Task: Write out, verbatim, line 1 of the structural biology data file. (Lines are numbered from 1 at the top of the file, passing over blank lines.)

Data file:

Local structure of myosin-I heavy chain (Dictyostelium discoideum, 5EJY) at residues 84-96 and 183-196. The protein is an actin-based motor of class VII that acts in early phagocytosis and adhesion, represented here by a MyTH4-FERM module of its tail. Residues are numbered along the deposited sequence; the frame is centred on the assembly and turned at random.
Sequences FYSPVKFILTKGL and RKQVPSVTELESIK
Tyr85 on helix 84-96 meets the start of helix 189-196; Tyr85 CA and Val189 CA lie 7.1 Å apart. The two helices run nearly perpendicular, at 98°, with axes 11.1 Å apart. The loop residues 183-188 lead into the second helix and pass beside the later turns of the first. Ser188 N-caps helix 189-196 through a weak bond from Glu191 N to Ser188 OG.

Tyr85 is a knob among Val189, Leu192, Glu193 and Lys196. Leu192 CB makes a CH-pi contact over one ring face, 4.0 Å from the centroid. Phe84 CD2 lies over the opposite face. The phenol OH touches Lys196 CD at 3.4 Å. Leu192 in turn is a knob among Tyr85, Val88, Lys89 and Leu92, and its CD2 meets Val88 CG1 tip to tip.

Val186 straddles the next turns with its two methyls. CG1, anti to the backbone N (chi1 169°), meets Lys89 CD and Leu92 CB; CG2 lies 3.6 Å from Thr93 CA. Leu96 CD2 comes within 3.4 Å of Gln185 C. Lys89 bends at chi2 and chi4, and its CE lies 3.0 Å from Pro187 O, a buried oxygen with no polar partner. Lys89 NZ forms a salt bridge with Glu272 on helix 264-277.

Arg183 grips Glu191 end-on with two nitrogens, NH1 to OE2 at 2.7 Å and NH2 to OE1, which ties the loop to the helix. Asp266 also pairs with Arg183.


Local structure of myosin-I heavy chain (Dictyostelium discoideum, 5EJY) at residues 84-96 and 183-196. The protein is an actin-based motor of class VII that acts in early phagocytosis and adhesion, represented here by a MyTH4-FERM module of its tail. Residues are numbered along the deposited sequence; the frame is centred on the assembly and turned at random.